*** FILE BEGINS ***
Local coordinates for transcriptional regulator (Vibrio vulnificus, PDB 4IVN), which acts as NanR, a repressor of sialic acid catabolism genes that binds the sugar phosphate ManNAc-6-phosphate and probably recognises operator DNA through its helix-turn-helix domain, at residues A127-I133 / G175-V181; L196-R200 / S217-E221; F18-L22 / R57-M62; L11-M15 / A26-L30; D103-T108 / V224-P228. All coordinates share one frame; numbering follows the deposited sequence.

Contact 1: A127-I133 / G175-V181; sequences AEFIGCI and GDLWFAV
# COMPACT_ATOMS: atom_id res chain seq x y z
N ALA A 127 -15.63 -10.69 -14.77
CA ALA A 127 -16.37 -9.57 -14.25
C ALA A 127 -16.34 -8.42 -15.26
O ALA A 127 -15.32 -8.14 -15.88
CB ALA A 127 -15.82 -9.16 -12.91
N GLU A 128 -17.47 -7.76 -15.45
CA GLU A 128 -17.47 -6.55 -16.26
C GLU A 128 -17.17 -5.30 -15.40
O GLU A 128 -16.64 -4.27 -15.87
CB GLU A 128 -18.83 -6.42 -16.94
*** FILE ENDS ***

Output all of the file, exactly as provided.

Local coordinates for transcriptional regulator (Vibrio vulnificus, PDB 4IVN), which acts as NanR, a repressor of sialic acid catabolism genes that binds the sugar phosphate ManNAc-6-phosphate and probably recognises operator DNA through its helix-turn-helix domain, at residues A127-I133 / G175-V181; L196-R200 / S217-E221; F18-L22 / R57-M62; L11-M15 / A26-L30; D103-T108 / V224-P228. All coordinates share one frame; numbering follows the deposited sequence.

Contact 1: A127-I133 / G175-V181; sequences AEFIGCI and GDLWFAV
# COMPACT_ATOMS: atom_id res chain seq x y z
N ALA A 127 -15.63 -10.69 -14.77
CA ALA A 127 -16.37 -9.57 -14.25
C ALA A 127 -16.34 -8.42 -15.26
O ALA A 127 -15.32 -8.14 -15.88
CB ALA A 127 -15.82 -9.16 -12.91
N GLU A 128 -17.47 -7.76 -15.45
CA GLU A 128 -17.47 -6.55 -16.26
C GLU A 128 -17.17 -5.30 -15.40
O GLU A 128 -16.64 -4.27 -15.87
CB GLU A 128 -18.83 -6.42 -16.94